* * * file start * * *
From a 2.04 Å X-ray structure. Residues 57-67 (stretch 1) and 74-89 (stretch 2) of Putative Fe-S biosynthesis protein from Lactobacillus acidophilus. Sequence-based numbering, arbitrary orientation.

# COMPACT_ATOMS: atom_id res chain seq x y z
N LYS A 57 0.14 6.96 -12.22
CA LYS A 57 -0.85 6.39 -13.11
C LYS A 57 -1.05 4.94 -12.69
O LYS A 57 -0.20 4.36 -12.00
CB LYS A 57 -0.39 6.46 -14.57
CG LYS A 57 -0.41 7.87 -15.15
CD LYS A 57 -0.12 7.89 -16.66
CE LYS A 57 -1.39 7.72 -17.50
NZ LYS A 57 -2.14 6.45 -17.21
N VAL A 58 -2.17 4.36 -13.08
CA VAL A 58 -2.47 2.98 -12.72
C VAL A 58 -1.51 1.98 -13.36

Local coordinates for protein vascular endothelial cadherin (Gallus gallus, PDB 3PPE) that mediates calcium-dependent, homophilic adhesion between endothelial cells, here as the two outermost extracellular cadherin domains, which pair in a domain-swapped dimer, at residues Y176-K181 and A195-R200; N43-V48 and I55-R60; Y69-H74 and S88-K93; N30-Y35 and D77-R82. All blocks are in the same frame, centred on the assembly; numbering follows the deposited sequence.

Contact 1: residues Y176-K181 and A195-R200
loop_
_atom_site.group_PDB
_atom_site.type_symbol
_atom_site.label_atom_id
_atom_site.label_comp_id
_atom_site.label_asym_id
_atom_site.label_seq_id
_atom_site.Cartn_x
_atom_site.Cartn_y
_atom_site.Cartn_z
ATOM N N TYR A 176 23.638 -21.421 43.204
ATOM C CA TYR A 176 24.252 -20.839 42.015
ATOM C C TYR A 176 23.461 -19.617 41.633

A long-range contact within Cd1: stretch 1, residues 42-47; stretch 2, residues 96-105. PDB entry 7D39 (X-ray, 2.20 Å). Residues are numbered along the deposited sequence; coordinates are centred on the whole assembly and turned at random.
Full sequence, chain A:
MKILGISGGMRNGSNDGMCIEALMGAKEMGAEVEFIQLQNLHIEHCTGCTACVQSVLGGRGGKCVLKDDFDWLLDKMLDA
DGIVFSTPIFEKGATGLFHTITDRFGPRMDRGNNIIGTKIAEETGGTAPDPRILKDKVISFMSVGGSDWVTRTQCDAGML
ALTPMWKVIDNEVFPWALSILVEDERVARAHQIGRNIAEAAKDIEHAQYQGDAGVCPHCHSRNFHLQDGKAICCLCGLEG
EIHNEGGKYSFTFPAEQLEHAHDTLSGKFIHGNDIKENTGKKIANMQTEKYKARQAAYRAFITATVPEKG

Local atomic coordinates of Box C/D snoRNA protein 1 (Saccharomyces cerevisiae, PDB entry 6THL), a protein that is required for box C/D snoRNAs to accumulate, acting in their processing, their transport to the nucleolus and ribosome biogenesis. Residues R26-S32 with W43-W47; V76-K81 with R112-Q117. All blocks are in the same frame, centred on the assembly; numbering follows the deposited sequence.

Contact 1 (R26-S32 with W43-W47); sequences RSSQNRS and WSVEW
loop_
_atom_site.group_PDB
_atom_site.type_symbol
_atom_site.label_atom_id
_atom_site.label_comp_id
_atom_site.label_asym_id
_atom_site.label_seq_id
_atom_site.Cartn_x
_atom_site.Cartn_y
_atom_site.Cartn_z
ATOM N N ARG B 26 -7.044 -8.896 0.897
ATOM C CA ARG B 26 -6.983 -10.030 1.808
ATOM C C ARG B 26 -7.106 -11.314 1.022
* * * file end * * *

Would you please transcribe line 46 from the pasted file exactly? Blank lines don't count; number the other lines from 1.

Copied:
_atom_site.Cartn_y